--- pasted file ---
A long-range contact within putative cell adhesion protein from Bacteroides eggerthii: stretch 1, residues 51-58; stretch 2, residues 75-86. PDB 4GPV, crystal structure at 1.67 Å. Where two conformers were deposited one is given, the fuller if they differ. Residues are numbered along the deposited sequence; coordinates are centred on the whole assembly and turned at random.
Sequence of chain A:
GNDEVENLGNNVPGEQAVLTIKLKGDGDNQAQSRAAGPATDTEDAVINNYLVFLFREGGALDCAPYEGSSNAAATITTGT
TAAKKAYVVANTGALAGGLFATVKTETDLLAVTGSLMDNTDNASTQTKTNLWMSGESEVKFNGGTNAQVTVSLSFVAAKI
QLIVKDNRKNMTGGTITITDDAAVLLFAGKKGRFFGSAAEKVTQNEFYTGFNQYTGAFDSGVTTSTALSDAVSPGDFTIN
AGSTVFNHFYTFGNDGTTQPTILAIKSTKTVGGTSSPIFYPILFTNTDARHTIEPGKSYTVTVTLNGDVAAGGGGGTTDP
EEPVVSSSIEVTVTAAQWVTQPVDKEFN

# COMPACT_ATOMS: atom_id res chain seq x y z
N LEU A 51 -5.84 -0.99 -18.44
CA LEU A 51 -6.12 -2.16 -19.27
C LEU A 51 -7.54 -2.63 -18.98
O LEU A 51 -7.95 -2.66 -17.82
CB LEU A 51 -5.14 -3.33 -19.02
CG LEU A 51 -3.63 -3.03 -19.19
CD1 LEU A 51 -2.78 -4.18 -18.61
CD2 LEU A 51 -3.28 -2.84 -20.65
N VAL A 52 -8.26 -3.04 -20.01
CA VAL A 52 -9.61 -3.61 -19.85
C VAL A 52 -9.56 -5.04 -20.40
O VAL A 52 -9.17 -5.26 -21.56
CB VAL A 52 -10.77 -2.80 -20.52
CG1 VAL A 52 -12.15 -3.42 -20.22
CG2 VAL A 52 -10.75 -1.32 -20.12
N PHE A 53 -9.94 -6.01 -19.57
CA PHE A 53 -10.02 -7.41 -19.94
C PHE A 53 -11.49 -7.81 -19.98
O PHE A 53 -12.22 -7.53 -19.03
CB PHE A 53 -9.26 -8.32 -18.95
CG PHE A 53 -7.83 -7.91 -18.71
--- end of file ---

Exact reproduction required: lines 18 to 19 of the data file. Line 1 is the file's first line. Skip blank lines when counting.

CA VAL A 52 -9.61 -3.61 -19.85
C VAL A 52 -9.56 -5.04 -20.40